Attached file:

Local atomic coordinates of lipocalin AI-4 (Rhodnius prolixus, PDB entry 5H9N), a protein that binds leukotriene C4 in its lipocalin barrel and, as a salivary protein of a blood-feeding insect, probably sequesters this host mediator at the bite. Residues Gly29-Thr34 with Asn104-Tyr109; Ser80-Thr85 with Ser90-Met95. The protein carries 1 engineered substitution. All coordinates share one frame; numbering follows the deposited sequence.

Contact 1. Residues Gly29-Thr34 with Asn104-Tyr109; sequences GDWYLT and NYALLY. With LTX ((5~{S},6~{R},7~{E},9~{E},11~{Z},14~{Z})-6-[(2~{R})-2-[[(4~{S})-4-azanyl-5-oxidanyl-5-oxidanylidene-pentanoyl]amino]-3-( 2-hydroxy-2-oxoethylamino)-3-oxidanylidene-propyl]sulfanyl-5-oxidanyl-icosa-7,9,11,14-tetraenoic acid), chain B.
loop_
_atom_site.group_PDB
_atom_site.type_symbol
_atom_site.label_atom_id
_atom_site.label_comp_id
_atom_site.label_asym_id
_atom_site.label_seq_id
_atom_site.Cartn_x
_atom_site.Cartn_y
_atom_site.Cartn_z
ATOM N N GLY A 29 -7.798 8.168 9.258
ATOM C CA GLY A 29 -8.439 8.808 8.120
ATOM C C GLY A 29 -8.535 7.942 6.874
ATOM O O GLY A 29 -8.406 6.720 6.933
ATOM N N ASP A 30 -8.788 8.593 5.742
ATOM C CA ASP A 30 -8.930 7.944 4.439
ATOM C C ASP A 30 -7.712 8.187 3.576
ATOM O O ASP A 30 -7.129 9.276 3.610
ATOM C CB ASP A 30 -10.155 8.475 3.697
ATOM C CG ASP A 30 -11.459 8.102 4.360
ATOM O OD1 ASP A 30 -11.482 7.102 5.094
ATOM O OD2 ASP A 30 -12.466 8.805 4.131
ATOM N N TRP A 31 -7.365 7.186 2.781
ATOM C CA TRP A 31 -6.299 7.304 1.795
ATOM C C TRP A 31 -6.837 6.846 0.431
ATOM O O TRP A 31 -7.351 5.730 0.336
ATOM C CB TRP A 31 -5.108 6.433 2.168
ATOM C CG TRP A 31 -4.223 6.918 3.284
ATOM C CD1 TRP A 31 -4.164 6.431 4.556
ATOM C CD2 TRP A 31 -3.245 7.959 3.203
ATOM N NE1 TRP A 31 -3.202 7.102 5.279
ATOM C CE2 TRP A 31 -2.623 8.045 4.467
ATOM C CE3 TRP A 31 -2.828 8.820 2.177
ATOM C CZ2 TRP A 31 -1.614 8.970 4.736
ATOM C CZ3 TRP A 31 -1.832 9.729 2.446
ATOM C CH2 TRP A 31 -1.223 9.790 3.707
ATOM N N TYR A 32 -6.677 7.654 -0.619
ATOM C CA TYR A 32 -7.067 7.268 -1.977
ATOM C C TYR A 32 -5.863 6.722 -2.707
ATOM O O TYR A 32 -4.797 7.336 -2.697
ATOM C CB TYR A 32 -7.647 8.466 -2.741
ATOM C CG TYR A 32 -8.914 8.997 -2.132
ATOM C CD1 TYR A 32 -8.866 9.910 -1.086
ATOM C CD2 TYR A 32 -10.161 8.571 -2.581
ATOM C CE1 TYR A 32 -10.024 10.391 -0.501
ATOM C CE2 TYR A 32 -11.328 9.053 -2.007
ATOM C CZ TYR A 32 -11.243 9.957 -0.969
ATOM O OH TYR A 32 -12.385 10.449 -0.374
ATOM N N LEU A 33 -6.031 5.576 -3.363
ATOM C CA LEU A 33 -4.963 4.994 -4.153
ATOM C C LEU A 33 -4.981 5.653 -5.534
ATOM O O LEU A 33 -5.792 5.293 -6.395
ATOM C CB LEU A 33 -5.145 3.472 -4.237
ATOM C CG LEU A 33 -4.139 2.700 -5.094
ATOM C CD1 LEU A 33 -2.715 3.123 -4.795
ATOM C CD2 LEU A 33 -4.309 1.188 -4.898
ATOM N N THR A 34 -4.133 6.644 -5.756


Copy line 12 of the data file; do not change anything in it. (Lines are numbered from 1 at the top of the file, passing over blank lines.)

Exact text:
_atom_site.Cartn_z